Globalizing welfare

While preparing the most recent issue of TAD, my news review, I had a chance to think about few more articles than usual.

Due to the current events the Middle East since January 2011, immigration issues are a daily presence: I think that not a single day since I started TAD went by without articles discussing the issue, or its side-effects- in each one of the newspapers and magazines that I include in my review.

But while I keep reading once in a while the usual xenophobic chants about the weight of foreigner immigrants on welfare (usually “supported” by at best a biased re-interpretation of official data), something is missing.

And I am not referring to the paradox associated with our demographic trends: as even President Van Rompuy wrote in 2007: “the most racist will be happy to have a nurse from the Philippines or India”.

Most of the currently proposed reforms are converging toward a mix of temporary and permanent immigration.

The missing piece of the puzzle? While retiring benefits are provisioned for also when the worker is a temporary immigrant, usually with a minimum time before (s)he matures a right to benefits when (s)he will reach retiring age, no provisioning is done for the second largest figure in our welfare system: health facilities to support those who will incur the side-effects of the GDP that they helped to produce in our countries.

I will be more specific: if you are on a payroll and, in most European countries, also if you are a registered free-lance or professional, a certain amount is deducted at the source on any salary or payment, to cover for your (potential) access to health benefits, both for private health insurance and to give access to the public healthcare facilities.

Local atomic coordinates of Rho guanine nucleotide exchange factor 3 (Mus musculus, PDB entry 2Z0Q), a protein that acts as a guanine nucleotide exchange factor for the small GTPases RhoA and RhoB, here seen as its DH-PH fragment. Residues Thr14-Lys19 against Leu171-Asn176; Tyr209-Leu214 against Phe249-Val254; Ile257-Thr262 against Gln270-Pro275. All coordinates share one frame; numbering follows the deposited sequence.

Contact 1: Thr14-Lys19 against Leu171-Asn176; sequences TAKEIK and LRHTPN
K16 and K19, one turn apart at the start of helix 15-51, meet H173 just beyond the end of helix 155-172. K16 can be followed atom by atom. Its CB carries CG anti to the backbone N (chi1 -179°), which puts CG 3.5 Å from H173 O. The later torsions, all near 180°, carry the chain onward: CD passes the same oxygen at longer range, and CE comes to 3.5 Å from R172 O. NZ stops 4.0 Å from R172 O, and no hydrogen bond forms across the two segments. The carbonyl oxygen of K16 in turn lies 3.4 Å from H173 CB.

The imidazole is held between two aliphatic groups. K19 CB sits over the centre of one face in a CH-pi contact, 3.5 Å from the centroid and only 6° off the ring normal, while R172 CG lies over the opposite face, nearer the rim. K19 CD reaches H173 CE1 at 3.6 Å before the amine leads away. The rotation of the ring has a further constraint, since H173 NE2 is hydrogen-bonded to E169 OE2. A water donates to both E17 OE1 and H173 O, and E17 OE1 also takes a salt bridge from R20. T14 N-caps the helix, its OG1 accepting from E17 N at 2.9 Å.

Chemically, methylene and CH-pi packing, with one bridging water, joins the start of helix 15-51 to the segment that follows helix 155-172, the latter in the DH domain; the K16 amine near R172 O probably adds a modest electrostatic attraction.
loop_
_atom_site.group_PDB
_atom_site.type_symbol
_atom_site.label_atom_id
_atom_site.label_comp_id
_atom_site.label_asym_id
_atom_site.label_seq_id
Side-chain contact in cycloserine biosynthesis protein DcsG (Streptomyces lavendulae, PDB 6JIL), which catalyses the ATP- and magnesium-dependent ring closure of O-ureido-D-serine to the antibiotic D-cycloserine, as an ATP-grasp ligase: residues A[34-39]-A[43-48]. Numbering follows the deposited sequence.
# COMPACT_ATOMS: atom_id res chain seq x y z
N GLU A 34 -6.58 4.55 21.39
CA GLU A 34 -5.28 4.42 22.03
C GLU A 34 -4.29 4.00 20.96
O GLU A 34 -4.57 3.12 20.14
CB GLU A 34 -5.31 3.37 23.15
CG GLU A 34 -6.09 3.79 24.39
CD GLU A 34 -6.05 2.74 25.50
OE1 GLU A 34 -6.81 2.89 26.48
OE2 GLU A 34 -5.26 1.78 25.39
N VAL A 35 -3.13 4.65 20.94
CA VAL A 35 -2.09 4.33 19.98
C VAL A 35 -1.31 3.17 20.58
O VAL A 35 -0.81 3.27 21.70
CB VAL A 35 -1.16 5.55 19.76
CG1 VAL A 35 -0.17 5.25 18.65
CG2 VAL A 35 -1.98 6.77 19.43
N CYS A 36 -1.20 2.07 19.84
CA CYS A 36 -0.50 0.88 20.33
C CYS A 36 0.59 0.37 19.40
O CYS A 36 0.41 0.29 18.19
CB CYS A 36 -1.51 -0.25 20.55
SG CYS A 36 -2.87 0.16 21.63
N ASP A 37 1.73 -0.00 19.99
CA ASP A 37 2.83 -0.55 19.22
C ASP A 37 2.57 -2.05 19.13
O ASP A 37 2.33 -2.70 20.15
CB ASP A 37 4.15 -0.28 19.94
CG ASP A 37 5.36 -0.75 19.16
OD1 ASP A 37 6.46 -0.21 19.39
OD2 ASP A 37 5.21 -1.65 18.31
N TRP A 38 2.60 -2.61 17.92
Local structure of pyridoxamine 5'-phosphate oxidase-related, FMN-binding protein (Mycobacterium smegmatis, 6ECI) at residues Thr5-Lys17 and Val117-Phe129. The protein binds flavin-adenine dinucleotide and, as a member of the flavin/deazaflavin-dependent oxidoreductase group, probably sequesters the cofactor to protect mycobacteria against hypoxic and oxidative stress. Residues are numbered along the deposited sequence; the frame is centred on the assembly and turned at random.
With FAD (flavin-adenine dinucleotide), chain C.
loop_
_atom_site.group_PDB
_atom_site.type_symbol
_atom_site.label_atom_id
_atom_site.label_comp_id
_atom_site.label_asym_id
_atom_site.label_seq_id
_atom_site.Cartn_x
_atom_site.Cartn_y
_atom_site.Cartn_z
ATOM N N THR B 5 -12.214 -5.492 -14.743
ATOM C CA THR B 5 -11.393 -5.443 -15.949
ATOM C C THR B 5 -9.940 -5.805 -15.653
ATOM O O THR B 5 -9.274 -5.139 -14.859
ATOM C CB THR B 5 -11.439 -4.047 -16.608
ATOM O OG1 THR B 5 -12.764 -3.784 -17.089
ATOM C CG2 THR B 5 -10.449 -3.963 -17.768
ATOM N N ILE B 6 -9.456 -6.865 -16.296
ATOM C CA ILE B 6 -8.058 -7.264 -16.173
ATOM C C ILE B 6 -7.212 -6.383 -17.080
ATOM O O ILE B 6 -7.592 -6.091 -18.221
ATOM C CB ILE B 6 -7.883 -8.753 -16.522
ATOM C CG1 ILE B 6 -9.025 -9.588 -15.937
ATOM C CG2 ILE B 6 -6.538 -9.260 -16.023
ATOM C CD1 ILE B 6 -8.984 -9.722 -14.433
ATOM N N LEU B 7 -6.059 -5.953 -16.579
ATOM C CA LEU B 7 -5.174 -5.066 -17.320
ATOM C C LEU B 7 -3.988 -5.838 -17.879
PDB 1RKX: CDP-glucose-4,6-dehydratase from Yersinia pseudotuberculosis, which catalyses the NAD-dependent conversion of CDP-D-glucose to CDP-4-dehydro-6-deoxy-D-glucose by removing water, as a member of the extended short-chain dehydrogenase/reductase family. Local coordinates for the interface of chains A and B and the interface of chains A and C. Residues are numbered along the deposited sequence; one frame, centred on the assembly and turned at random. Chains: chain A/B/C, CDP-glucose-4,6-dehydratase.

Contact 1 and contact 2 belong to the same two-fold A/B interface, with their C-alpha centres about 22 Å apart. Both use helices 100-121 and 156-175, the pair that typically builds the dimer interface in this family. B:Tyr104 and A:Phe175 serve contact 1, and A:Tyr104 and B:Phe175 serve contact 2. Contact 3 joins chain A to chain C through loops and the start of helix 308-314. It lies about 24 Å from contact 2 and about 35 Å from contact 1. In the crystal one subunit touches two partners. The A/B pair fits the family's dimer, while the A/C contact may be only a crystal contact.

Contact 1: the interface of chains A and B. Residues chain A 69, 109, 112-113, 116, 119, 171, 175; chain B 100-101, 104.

If we consider that our lifespan is (hopefully) expanding, we can expect a longer, healthier life.

But, however healthier, it is just part of our human nature that age will bring an increased access to the health system- I remember few articles in France and Spain complaining about retirees from Northern European countries draining resources from the local health system, while they did not finance it.

Obviously, this can be easily solved- within European Union.

Consider the new/old ideas about inviting immigrants (on this blog too, I posted in the past few articles with, as usual, questions and a recap of some data), and have a look of the typical jobs that they will be asked to temporarily fill.

And let’s assume that they will eventually all work in legal, payroll-based jobs, with a regular contract and access to the local healthcare facilities of the country where they are working.

You will see that, however well paid, most temporary immigrants are expected to fill jobs that could have a significant long-term effect on their need to access to advanced diagnostic and health monitoring (e.g. to monitor the possibility of work-related chronic ailments).

Access to clean water and basic healthcare facilities, as well as universal primary education for women is acknowledged to pay a significant role in extending the lifespan expectation in developing countries.